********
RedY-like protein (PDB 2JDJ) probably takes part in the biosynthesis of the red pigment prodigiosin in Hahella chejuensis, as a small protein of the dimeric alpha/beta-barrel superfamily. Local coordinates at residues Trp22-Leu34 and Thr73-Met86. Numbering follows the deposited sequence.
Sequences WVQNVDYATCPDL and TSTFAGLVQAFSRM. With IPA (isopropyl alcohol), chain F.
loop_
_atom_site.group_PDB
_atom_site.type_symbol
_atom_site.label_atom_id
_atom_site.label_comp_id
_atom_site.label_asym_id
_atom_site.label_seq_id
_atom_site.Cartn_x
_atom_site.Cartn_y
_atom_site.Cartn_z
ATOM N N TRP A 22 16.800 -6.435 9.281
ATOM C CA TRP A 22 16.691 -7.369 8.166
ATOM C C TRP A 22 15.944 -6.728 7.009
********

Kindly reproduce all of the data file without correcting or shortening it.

RedY-like protein (PDB 2JDJ) probably takes part in the biosynthesis of the red pigment prodigiosin in Hahella chejuensis, as a small protein of the dimeric alpha/beta-barrel superfamily. Local coordinates at residues Trp22-Leu34 and Thr73-Met86. Numbering follows the deposited sequence.
Sequences WVQNVDYATCPDL and TSTFAGLVQAFSRM. With IPA (isopropyl alcohol), chain F.
loop_
_atom_site.group_PDB
_atom_site.type_symbol
_atom_site.label_atom_id
_atom_site.label_comp_id
_atom_site.label_asym_id
_atom_site.label_seq_id
_atom_site.Cartn_x
_atom_site.Cartn_y
_atom_site.Cartn_z
ATOM N N TRP A 22 16.800 -6.435 9.281
ATOM C CA TRP A 22 16.691 -7.369 8.166
ATOM C C TRP A 22 15.944 -6.728 7.009